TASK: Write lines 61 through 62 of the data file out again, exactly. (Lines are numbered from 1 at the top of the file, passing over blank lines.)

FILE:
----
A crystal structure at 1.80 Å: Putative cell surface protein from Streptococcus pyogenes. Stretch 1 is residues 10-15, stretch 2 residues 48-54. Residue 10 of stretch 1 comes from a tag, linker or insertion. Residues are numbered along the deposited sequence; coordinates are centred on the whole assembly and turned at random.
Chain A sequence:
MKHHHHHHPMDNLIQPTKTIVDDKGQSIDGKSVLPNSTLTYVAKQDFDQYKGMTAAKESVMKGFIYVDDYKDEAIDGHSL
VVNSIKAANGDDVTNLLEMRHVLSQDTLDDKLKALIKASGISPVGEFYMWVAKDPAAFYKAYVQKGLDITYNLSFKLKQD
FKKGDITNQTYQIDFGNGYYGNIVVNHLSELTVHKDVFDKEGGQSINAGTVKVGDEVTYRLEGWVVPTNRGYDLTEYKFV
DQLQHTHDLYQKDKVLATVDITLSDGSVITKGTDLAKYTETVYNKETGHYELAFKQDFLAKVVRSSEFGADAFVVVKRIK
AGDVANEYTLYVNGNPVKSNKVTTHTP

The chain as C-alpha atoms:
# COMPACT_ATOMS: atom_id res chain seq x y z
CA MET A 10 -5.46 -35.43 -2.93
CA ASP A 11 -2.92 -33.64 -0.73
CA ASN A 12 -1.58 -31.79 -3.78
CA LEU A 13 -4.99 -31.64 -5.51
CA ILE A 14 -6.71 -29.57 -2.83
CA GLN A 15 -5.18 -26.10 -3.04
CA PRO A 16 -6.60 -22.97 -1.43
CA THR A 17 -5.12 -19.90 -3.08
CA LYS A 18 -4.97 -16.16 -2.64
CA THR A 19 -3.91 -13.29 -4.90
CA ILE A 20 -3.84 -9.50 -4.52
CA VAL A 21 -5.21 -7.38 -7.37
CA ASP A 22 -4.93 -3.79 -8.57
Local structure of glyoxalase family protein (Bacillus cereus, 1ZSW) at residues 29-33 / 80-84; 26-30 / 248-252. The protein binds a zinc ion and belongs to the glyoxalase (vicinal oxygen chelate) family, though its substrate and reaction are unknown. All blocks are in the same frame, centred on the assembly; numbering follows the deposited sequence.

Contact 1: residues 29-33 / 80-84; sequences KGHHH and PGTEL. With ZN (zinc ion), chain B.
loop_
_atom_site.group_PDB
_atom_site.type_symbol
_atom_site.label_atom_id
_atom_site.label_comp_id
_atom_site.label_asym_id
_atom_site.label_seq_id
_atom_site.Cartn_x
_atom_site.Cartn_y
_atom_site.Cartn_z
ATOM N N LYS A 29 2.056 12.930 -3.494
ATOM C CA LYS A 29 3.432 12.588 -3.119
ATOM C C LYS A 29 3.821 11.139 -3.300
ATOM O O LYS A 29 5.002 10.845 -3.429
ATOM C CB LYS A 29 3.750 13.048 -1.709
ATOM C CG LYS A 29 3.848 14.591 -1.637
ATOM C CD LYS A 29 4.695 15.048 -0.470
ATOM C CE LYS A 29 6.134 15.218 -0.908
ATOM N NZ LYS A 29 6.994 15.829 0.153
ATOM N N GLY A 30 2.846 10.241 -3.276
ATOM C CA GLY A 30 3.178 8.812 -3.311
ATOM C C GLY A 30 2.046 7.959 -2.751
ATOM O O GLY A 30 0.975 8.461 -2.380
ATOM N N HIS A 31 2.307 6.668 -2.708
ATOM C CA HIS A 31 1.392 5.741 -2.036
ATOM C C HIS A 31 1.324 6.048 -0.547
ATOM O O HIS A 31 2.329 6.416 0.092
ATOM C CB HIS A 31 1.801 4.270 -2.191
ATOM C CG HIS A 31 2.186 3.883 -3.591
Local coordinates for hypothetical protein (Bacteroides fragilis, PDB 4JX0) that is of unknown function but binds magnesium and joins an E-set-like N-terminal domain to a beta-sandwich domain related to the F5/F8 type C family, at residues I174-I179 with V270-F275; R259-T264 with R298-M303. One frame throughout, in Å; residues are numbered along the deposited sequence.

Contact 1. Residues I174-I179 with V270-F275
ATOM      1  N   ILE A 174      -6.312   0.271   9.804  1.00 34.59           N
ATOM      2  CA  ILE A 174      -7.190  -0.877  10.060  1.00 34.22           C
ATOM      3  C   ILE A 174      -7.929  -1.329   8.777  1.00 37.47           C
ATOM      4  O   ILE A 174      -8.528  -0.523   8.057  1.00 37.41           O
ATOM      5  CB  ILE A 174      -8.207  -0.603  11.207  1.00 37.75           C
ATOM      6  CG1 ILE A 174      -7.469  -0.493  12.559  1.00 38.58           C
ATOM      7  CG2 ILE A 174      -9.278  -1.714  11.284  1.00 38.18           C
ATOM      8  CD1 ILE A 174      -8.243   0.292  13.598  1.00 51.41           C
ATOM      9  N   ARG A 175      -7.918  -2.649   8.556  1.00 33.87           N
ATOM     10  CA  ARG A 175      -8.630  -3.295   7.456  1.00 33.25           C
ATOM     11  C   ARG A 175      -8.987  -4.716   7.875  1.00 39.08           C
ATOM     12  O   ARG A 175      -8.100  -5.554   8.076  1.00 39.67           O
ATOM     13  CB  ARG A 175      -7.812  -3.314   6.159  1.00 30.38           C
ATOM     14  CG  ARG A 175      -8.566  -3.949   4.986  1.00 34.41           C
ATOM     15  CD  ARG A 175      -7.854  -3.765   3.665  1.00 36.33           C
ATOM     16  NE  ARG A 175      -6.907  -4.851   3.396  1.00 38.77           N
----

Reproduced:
ATOM      6  CG1 ILE A 174      -7.469  -0.493  12.559  1.00 38.58           C
ATOM      7  CG2 ILE A 174      -9.278  -1.714  11.284  1.00 38.18           C